Banksy trade mark survives bad faith challenge

In EUIPO Case R 1246/2021-5 Banksy’s ‘Laugh Now’ trade mark has been upheld on appeal

10 January 2023

The EUIPO Board of Appeal has annulled the earlier decision of the Cancellation Division to cancel the below figurative EU trade mark registration held by Pest Control Office Limited on behalf of the pseudonymous English street artist Banksy.

The figurative EU trade mark

Background

Based on a piece of street art created by Banksy in 2002, known as ‘Laugh Now’ (the monkey’s placard originally reading ‘Laugh now, but one day we’ll be in charge’), the mark was registered on 8 June 2019 for a range of goods and services including clothing and printed matter.

In November 2019 Full Colour Black Limited (“FCB”) applied for the mark to be declared invalid, arguing that it had been filed in bad faith. Banky’s anonymous status prevents him from asserting copyright in his works. FCB claimed that Banksy had filed the trade mark in order to acquire legal rights that would allow him to prevent others from exploiting the Laugh Now artwork, without having to rely on copyright. FCB also claimed that Banksy had no intention of ever using the trade mark, citing a past comment by Banksy that he had only started to sell certain goods bearing his works in order to fulfil the 'use' requirements of trade mark law (which require you to put your rights to genuine use within 5 years).

At first instance the Cancellation Division accepted FCB’s arguments, concluding that Banksy had had no intention of using the mark as a trade mark, and that the acquisition of rights over an artwork for the purpose of circumventing an inability to rely on copyright was not one of the functions of a trade mark: the mark had been filed in bad faith.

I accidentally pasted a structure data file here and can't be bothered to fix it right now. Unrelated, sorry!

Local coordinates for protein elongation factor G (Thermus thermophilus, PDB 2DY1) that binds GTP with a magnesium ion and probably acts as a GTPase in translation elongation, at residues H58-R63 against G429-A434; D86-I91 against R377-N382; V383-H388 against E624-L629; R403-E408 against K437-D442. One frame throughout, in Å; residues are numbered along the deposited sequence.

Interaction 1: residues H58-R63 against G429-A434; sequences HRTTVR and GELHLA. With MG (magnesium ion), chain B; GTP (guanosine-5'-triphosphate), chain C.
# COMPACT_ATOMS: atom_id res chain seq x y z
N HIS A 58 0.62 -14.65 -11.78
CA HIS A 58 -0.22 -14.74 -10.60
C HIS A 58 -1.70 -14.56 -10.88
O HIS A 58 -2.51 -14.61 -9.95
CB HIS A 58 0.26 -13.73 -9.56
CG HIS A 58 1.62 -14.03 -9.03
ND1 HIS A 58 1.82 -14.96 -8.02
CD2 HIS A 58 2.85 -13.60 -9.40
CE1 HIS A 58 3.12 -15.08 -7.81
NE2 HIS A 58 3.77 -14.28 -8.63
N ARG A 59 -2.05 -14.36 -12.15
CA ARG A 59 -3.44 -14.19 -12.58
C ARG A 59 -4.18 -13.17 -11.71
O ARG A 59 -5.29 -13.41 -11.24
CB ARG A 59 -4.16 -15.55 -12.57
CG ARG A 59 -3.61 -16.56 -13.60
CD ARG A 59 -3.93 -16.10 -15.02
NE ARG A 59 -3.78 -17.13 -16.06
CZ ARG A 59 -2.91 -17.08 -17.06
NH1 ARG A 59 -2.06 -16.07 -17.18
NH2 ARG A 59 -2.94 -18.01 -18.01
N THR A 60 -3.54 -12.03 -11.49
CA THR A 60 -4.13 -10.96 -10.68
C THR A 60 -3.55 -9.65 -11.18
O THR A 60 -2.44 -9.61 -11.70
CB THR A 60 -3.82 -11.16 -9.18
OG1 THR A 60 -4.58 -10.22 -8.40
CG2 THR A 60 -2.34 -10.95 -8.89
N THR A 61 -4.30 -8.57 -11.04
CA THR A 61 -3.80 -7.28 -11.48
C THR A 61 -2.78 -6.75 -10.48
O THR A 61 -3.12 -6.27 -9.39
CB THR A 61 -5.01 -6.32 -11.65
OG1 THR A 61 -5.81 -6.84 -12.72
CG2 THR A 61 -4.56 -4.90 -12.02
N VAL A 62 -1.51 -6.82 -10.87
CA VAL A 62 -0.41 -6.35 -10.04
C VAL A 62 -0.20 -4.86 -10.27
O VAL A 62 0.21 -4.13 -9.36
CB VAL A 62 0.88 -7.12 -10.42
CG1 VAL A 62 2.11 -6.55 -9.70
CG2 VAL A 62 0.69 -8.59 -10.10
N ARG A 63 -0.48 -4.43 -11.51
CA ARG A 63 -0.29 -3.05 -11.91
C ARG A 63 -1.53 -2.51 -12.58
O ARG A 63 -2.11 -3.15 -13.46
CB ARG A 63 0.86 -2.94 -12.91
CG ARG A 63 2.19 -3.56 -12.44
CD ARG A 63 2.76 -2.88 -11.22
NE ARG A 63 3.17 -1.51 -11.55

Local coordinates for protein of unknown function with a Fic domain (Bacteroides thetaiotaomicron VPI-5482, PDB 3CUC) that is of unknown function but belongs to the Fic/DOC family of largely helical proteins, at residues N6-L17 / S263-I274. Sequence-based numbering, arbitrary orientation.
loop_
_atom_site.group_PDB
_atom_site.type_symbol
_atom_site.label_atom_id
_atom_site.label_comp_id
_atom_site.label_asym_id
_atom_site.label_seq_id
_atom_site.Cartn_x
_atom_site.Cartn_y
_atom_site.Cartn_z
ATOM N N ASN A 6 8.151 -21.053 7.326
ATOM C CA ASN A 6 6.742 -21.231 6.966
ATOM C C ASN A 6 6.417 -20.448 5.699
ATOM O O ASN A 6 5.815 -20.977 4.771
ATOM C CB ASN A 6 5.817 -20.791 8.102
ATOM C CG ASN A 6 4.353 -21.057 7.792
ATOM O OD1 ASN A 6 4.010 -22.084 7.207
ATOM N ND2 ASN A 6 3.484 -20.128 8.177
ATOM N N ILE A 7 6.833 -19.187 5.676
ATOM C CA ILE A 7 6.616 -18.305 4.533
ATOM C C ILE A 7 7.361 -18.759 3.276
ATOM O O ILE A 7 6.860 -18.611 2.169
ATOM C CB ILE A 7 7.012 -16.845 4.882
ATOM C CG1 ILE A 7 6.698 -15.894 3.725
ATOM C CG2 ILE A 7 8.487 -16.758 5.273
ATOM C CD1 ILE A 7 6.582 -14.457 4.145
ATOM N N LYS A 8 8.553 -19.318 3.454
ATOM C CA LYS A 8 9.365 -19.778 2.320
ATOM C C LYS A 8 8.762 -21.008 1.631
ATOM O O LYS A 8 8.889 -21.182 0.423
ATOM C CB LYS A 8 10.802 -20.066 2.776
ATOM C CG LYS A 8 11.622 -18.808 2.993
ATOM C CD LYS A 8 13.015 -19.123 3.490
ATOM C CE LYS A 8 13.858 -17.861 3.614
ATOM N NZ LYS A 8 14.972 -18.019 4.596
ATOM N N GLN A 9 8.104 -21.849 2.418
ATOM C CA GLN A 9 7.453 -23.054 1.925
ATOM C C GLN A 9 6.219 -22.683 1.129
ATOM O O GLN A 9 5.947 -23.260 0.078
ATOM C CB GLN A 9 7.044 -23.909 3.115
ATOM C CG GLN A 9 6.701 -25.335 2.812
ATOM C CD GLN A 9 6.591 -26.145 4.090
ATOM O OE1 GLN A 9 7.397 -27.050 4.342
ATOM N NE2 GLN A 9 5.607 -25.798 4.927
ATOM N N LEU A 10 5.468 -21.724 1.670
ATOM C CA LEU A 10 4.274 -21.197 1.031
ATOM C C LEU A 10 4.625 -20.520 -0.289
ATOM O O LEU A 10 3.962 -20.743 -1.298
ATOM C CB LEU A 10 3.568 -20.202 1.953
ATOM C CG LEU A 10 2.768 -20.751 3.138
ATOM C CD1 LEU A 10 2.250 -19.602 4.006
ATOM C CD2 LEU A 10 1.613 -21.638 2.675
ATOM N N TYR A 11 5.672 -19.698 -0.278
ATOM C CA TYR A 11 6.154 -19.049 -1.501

The Appeal

The Board of Appeal reversed the Cancellation Division’s decision, restating the position that an applicant is to be presumed to have acted in good faith at the time of filing until evidence of bad faith is adduced, which FCB had failed to do.

The fact that Banksy had opted for trade mark protection because it was a more efficient form of protection in his circumstances did not demonstrate that he was not willing to use the contested mark when it was filed, nor was there any reason to believe that Banksy would seek to use the trade mark system in an unlawful manner as a ‘substitute’ for copyright. The fact that the contested mark consisted of an artwork also protected by copyright was no obstacle for trade mark protection – it is not uncommon for figurative trade marks to also qualify for copyright protection.

Moreover, the comment attributed to Banksy carried limited evidential weight in the context of the application (particularly when considering that the application had been brought less than 6 months into the 5 year grace period for using the mark). FCB had failed to provide the clear, striking, and convincing arguments necessary to infer that at the time of the mark’s filing Banksy had no intention to use the mark, whether immediately or later during the mark’s grace period.

Conclusion

The judgment reiterates the importance of adducing convincing, tangible evidence of bad faith – rather than mere conjecture or opinion – when seeking the cancellation of a mark. Whilst Banksy’s circumstances are unique, other artists and creators of visual content will be pleased with the Board of Appeal’s assurance that seeking trade mark protection for works also protected by copyright is an acceptable practice and does not constitute bad faith.

If you require assistance in relation to registering or challenging a trade mark, or would like any further information, please contact Emily Roberts or Alison Brennan.

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Emily Roberts

Emily Roberts Partner

  • Intellectual Property and Media
  • Intellectual Property Disputes
  • Intellectual Property Portfolio Protection

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